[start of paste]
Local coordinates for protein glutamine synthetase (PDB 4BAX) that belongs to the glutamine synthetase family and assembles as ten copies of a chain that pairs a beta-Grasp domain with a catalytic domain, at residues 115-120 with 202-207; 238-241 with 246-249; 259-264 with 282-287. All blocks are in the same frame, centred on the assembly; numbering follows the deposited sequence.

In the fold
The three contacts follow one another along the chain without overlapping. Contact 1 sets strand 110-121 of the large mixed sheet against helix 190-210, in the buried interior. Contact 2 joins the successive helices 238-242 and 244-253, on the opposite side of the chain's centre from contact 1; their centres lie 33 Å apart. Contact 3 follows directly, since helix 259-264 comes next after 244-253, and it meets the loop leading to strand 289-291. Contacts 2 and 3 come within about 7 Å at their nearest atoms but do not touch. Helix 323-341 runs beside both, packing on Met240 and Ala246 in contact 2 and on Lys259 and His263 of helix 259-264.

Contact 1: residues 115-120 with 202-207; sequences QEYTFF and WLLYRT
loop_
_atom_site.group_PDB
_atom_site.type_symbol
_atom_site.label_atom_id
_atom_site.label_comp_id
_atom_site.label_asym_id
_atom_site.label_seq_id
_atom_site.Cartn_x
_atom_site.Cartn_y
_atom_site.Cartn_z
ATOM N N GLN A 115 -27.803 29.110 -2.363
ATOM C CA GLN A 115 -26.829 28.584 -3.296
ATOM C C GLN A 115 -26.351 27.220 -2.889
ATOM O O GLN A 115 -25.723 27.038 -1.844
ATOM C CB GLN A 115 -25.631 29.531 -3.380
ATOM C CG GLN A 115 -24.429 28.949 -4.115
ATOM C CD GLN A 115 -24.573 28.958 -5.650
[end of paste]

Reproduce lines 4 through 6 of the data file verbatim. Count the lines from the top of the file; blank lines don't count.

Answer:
Contact 1: residues 115-120 with 202-207; sequences QEYTFF and WLLYRT
loop_
_atom_site.group_PDB